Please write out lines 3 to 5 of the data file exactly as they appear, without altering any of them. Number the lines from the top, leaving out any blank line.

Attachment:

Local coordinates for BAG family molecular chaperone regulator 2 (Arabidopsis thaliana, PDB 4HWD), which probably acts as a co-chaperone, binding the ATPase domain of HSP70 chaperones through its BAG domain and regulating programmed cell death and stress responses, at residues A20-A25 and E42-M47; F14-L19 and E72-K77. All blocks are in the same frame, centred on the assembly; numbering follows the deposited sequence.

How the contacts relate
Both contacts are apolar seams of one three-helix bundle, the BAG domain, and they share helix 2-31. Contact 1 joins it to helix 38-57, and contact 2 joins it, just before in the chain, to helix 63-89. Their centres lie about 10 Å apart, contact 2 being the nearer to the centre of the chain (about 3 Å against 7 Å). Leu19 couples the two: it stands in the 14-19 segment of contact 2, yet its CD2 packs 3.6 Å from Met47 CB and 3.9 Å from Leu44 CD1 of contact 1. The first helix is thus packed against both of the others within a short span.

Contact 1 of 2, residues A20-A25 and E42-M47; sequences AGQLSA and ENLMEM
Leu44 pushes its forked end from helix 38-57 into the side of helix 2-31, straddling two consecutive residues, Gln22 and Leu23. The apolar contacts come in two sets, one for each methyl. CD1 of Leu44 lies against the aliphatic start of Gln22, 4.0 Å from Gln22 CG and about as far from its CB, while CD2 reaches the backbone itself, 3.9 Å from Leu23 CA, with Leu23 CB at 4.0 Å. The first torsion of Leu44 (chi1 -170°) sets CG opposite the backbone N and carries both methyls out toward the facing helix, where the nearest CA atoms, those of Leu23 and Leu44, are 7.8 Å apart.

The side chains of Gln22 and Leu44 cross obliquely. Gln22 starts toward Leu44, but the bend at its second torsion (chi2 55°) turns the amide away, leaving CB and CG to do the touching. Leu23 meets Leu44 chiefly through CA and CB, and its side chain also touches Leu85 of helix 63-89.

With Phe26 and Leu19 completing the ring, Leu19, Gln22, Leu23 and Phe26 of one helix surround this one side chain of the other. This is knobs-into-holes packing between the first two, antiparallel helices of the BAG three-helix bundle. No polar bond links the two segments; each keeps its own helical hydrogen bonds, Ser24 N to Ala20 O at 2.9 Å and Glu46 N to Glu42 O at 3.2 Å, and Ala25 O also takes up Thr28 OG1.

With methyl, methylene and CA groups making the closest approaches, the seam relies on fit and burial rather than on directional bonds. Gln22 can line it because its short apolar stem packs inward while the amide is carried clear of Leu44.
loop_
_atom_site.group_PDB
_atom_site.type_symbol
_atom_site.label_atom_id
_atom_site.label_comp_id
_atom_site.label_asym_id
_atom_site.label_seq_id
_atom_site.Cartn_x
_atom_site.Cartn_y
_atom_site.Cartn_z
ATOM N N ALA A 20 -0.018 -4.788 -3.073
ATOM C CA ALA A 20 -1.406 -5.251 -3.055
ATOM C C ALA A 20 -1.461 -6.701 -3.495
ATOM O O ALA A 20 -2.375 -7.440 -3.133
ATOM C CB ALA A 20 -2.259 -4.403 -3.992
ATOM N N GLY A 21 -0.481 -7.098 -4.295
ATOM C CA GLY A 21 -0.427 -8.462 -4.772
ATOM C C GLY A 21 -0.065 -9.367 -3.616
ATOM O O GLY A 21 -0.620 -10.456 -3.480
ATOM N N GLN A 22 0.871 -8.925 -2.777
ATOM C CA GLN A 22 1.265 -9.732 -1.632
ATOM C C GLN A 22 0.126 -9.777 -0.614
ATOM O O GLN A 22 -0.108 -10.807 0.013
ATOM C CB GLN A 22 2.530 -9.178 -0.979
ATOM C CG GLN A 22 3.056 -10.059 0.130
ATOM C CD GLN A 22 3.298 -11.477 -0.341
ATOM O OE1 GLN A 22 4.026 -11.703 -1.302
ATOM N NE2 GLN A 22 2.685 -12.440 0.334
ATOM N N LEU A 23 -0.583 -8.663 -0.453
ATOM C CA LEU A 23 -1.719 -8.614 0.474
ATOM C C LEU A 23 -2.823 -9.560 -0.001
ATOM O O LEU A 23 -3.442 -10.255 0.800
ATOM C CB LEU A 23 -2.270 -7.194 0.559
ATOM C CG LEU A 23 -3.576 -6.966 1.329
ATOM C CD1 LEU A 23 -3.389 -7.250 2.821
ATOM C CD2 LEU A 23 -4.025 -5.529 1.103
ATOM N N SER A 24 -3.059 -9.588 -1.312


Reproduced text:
Both contacts are apolar seams of one three-helix bundle, the BAG domain, and they share helix 2-31. Contact 1 joins it to helix 38-57, and contact 2 joins it, just before in the chain, to helix 63-89. Their centres lie about 10 Å apart, contact 2 being the nearer to the centre of the chain (about 3 Å against 7 Å). Leu19 couples the two: it stands in the 14-19 segment of contact 2, yet its CD2 packs 3.6 Å from Met47 CB and 3.9 Å from Leu44 CD1 of contact 1. The first helix is thus packed against both of the others within a short span.

Contact 1 of 2, residues A20-A25 and E42-M47; sequences AGQLSA and ENLMEM
Leu44 pushes its forked end from helix 38-57 into the side of helix 2-31, straddling two consecutive residues, Gln22 and Leu23. The apolar contacts come in two sets, one for each methyl. CD1 of Leu44 lies against the aliphatic start of Gln22, 4.0 Å from Gln22 CG and about as far from its CB, while CD2 reaches the backbone itself, 3.9 Å from Leu23 CA, with Leu23 CB at 4.0 Å. The first torsion of Leu44 (chi1 -170°) sets CG opposite the backbone N and carries both methyls out toward the facing helix, where the nearest CA atoms, those of Leu23 and Leu44, are 7.8 Å apart.